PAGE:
A few weeks ago we were all at home, just sitting in the living room when there was a noise outside the back door. My wife turned to me and asked "did you hear that?" I had and went to investigate. It turned out to be nothing more than a bullfrog trying to get the attention of the object of his affection! But it got me thinking: Why do we ask such a question? "Did you hear that?" Do we doubt our own ears? Are we afraid we are hearing things that aren't really there? If a tree falls in the woods... Oh, come on, that's going too far!
My dear bride has a hard and fast rule for my two girls: "Wash your hands!" You see, my wife is a trained elementary school educator and part of that training has to do with hygiene. Teaching children to wash their hands before they eat, after they play, and after their potty breaks is all part of having healthy children. It's a good thing.
G. K. Chesterton once said "True contentment is a thing as active as agriculture. It is the power of getting out of any situation all that there is in it. It is arduous and it is rare." So true. Real contentment is something that doesn't come "naturally" in a world that is always telling you you are lacking something and need to pursue that thing to be happy! In fact, I will go so far as to say that seeking to be happy rather than to be content is the source of most of our problems in life. When one realizes that happiness is a choice and not a destination or dependent on outside circumstances, and that CONTENTMENT is the real goal we should be working towards, then life seems to find its proper equilibrium. But most of us expend vast amounts of time and energy seeking happiness when we should be working (and working hard) for a contented life.
Recently, the American actor James Garner passed away. He was known for several roles but one of my favorites was in the 1969 comedy "Support Your Local Sheriff." In this movie Garner plays a character that becomes sheriff in an old West town just for the money, and, well, comedy ensues. The truth is there is real spiritual benefit in understanding why we must support our parish communities, including our clergy. It isn't just some "job creating" justification for clergy wanting "the easy life."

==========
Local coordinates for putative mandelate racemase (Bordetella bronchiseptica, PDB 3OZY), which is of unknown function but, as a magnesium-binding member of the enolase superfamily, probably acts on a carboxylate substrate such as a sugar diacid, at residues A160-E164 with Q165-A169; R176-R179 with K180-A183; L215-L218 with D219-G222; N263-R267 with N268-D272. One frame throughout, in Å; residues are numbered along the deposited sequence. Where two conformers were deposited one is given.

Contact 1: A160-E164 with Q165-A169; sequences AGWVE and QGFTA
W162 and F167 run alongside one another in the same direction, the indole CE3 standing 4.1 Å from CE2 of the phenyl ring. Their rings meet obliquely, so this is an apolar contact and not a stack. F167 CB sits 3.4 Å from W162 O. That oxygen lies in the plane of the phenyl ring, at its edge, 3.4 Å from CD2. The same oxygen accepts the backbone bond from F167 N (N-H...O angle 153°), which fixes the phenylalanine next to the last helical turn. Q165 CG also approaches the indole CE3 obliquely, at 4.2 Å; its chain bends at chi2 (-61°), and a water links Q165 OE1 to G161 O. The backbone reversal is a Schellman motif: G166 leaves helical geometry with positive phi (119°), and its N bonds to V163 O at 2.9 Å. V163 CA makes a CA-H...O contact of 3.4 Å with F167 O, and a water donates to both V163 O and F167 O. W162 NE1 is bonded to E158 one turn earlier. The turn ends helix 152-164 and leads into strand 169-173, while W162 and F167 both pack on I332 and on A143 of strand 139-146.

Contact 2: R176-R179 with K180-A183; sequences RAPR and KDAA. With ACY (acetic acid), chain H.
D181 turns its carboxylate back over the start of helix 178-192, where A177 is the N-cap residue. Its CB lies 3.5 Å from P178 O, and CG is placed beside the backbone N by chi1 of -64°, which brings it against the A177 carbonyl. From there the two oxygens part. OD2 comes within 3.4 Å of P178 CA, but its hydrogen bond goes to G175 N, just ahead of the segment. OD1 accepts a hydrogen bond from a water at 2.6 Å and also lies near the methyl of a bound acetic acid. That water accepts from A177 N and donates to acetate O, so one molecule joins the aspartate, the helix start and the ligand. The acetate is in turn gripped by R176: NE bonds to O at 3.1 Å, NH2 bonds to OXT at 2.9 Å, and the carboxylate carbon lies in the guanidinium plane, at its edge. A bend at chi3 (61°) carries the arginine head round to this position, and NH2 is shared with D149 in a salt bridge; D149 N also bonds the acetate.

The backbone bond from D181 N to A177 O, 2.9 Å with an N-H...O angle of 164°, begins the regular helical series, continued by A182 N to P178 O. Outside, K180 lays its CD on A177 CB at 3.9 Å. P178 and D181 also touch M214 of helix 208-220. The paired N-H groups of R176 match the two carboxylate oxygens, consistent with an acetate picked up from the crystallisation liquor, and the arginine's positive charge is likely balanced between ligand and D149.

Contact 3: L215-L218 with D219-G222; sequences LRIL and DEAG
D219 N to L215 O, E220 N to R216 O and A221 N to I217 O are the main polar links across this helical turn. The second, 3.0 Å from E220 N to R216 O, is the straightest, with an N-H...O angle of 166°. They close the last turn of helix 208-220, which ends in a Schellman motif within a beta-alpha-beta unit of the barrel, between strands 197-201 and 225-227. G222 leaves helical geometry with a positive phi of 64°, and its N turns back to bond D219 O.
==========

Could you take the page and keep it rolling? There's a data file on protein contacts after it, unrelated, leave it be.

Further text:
The late Fulton Sheen once said "Jealousy is the tribute mediocrity pays to genius." And there is simply no other vice that destroys both parties as jealousy. It cankers the soul of the one who experiences it and it reduces the object of jealousy to a forever unreachable "thing." No wonder jealousy and envy occupy high places of dishonor among human weaknesses!
Today we remember the Prophet Elias, the Glorious prophet from the First Testament. His life recalls all the hardships of choosing to stay faithful to God in an age where such faithfulness is unpopular. It also reminds us of the temptation in such faithfulness to forget that we aren’t the only ones who are staying true to the Faith. Are you choosing to continue the faithfulness to the Lord when it isn’t…
Today our guest blog post comes from a wonderful priest, Fr. Joseph Huneycutt and his blog Orthodixie. "An honest to goodness email from a real person: Hi Father Joseph! How are you? At the fair last week someone asked me “Who are you with?” and I thought of your book." Read the rest here - Ordained by Waffle House
The act of communication is an amazingly difficult task, because we humans communicate on so many levels: Verbal (obviously), Visual (both in writing and gestures, facial expressions), Auditory, and Sensory. We communicate, intentionally and unintentionally along all these spectrums all the time. And guess what, we still struggle with misunderstanding! Just think of the multitude of "messages" you send everyday, both great and small. It's an amazing thing this art of communication.
Have you ever thought about all those people Jesus healed during His ministry here on earth? They were so happy, grateful, and changed. In some cases (the illness of leprosy) they were now free to rejoin society, be reunited with their families, and finally get their life back. They went on to live their lives. Some became great saints of the Church. And every one of them eventually died.
I love this quote from C.S. Lewis: “There are no ordinary people. You have never talked to a mere mortal. Nations, cultures, arts, civilizations - these are mortal, and their life is to ours as the life of a gnat. But it is immortals whom we joke with, work with, marry, snub and exploit - immortal horrors or everlasting splendors. This does not mean that we are to be perpetually solemn. We must play. But our merriment must be of that kind (and it is, in fact, the merriest kind) which exists between people who have, from the outset, taken each other seriously - no flippancy, no superiority, no presumption.”